A man, an octopus and lessons for our corona lives

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A man, an octopus and lessons for our corona lives

If this brilliant doccie is not about resilience in the face of great odds, then the message is lost upon us

Columnist
Conservationist Craig Foster and his co-star in 'My Octopus Teacher'.
Life sucks Conservationist Craig Foster and his co-star in 'My Octopus Teacher'.
Image: Craig Loubser

Until two Saturdays ago my idea of heaven was devouring a plate of seafood at Bertha’s in Simon’s Town while looking out over the bright waters of the Atlantic.

I should not have watched My Octopus Teacher, easily one of the best documentaries ever made. A burnt-out 50-something-year-old white dude has the time to do daily dives every day for much of the calendar year, down into a kelp forest off the shores of the Cape Town. Diving without a wetsuit into those icy cold waters, where sometimes heavy swells could knock you against a rock and end any thoughts of adventure, makes no sense. Until you understand what drives Craig Foster – an unlikely friendship with a cephalopod.

An octopus is a shy creature, spending much of its time shielded under a rock (“the den”) for fear of predators. But Craig, on a stroll down under, meets the mollusk and a bond forms between Homo sapiens and Octopus vulgaris. Slowly, an octopus arm unfurls and the sensitive little sucker cups cling to the diver’s fingers, then hand. There is recognition, even an emotional bond. No scientist or photographer had captured a moment like this. You watch, transfixed, and finally accept that paying that Netflix subscription might have been worth it after all.

Later in the filming, after watching his unnamed partner out there enjoying playful moments in the open with a shoal of small fish (not eating them this time), the octopus cradles in the bosom of the diver’s naked body as they share a moment. On dry land this would be called an affair.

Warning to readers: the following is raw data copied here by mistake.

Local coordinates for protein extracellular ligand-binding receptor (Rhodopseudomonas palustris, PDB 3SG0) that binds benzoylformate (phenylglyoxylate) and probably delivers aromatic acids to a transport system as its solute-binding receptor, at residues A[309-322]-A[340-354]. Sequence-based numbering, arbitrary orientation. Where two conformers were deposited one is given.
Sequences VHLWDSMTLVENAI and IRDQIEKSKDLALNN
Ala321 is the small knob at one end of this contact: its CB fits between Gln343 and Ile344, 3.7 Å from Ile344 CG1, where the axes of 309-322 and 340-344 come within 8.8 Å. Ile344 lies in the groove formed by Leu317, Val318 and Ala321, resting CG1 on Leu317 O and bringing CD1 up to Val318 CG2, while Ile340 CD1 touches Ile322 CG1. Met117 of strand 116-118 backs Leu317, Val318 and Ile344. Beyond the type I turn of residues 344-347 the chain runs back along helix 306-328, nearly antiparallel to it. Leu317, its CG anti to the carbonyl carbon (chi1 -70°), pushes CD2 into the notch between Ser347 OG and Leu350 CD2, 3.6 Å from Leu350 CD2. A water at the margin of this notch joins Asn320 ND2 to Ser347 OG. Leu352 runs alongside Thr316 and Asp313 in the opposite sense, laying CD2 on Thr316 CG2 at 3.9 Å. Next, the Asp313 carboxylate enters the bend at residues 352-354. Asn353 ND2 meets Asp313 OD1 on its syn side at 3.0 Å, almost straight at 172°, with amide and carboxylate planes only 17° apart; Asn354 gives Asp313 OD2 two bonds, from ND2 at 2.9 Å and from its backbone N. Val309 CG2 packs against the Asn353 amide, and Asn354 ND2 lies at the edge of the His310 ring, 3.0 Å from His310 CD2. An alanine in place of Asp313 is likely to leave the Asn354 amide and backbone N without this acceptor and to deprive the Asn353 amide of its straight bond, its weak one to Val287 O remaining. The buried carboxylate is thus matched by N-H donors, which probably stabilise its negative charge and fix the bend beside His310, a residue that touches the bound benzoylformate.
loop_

The brilliance of this doccie is how it brings the drama of life in the oceans into the everyday lives of sea creatures, and you cannot help wonder about the parallels with human life in the Covid world. We humans too must “shelter in place”, our homes being our own little rock dens in case the coronavirus catches us and causes illness, even death. Soon one million people worldwide would have died because of Covid-19, according to officially recorded statistics; in fact, we probably have already surpassed that point in the real body count of this once-in-a-century pandemic.

Back under the water our octopus seems to be constantly fighting for its own survival. The doccie opens with a strange scene of what seems to be a jumble of shells around something. Even the fish swim around and pick at this strange monstrosity. Later we see how the octopus can quickly assemble with its many arms an array of shells and junk within which it hides from predators. Especially the damn pyjama shark with the long dark stripes running along the length of its body in search of its favourite meal, octopi.

Watching, your heart is your mouth as a pyjama shark smells its way around its prey. The diver keeps reminding us that while he enjoys an intimate bond with this underwater friend, he holds back from interfering with the laws of nature. Suddenly, a shark finds and latches onto one of the arms of our octopus, doing a “death roll” as it bites off the arm sticking out from under the concealed rock. Is this the end?

After a period of recuperation, the arm grows back and becomes fully functional as the octopus grabs or covers unsuspecting fish prey with its body. If this is not a story about resilience in the face of great odds, then the message is lost upon humans suffering in the kelp forests of our own corona lives.

Day after day, the diver braves the cold waters, not driven so much by scientific curiosity as by his bond with an underwater friend. Large, menacing sharks occasionally show up in the film; but Craig does his daily dives, telling one media outlet that driving to the ocean is the more dangerous activity.

Surely this man-octopus romance must conclude at some point, and Craig reminds the viewer once or twice that the creature has a short lifespan, about a year. This helps you prepare for the end. On one dive he notices a huge octopus alongside his friend. They appear comfortable with each other and Craig realises that mating is under way. His mate lays tens of thousands of eggs and the sheer effort of this enormous biological feat takes its toll on the cephalopod’s body. Weary, the poor octopus lays down in the open, eyes barely open, and the damn pyjama shark makes its rounds to carry off the lingering remains of an intimate friend.

There are so many life lessons to be drawn from My Octopus Teacher, including trust, friendship and resilience. In the meantime, I have made two firm decisions. I will never again wear my black and white pyjamas. And no more calamari for me – it may be squid, not octopus, but that’s still too close to home.

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